February 17, 2013

Michael Cuzzi: Part of governor's energy reform plan deserves a closer look

With changes, some proposals could win bipartisan support and boost the economy.

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Eliminating the System Benefit Charge for all Maine businesses, then, is missing the forest for the trees.

The governor also wants to use the money Maine businesses currently pay for RGGI pass-through charges to instead reduce their electricity costs by allocating those funds to the Public Utilities Commission to reduce business rates.

The rationale the proposal is that coming changes to the RGGI program are expected to double Maine's annual RGGI revenues, reducing the need for business participation, especially as the commercial and industrial efficiency marketplaces continue to mature.

If the governor is suggesting that by redirecting these funds we should eliminate Efficiency Maine's business programs, then policy makers should think long and hard about the impacts. Businesses consume the majority of Maine's power and typically enjoy the largest economic, environmental and competitive return on efficiency investments.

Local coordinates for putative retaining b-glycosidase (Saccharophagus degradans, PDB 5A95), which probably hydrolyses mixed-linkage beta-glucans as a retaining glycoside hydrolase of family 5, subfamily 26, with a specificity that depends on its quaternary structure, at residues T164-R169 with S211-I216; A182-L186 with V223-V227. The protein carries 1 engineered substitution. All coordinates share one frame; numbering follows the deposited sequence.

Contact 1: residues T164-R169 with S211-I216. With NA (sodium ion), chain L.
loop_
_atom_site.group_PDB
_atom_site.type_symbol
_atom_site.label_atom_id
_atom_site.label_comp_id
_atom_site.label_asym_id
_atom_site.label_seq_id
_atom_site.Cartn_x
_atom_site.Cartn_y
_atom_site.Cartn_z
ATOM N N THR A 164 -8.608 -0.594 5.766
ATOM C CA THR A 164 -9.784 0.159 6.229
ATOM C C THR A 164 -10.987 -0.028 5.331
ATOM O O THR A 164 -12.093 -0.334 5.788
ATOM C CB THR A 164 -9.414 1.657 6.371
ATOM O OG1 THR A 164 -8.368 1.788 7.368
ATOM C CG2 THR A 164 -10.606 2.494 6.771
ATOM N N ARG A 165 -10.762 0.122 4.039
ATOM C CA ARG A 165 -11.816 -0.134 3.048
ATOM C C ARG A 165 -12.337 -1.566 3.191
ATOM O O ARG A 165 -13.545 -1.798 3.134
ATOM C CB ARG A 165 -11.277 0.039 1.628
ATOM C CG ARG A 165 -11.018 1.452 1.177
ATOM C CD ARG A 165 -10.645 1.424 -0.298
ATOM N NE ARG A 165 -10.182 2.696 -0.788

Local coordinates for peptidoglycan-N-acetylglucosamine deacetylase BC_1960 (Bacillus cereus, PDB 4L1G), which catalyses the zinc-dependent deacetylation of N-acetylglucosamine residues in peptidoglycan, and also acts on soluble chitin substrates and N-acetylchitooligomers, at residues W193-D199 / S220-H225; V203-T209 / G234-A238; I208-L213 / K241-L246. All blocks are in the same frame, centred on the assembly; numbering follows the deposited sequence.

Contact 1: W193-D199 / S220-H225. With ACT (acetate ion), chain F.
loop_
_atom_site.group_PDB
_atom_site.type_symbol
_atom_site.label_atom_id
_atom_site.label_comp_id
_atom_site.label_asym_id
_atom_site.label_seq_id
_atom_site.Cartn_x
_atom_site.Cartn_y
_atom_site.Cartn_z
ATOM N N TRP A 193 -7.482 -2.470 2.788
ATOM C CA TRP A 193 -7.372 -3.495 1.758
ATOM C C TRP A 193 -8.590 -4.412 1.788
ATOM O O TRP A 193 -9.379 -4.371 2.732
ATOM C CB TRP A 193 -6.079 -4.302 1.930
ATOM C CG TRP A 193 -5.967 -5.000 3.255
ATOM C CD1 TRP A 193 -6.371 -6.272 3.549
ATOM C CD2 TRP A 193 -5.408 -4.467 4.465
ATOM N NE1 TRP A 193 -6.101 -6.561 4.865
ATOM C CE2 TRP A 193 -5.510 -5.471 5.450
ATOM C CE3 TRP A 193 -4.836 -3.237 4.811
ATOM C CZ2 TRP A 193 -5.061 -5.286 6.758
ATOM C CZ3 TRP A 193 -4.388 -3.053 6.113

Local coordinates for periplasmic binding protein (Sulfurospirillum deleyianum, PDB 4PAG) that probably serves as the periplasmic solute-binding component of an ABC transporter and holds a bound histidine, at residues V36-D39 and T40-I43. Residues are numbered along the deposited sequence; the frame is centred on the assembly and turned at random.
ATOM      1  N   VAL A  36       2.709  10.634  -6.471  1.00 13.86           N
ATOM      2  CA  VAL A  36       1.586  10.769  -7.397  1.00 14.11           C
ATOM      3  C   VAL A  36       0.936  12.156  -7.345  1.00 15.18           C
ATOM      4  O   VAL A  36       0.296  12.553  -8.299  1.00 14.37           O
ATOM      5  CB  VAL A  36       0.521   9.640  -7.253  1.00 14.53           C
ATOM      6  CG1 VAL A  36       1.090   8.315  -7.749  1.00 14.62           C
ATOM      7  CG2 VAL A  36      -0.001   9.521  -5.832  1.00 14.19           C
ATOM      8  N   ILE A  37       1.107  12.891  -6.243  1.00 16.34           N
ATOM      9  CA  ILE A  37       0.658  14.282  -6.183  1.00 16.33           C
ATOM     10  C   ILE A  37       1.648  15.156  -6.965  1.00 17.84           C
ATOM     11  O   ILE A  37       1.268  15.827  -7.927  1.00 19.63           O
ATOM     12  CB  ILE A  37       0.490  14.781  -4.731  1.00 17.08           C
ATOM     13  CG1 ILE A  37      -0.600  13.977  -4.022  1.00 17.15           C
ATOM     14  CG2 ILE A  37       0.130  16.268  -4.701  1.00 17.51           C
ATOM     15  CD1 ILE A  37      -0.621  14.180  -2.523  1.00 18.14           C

The governor's single-minded determination to reduce business and residential energy costs is appropriate and admirable, if occasionally myopic. The devil is in the details, but the governor's RGGI reforms have the potential to find bi-partisan legislative support while advancing Maine's economic competitiveness.

Michael Cuzzi is a former campaign aide to President Barack Obama, former Sen. John Kerry and former U.S. Rep Tom Allen. He manages the Portland office for VOX Global, a strategic communications and public affairs firm headquartered in Washington, D.C. He can be contacted at:

mjcuzzi@gmail.com

Twitter @CuzziMJ

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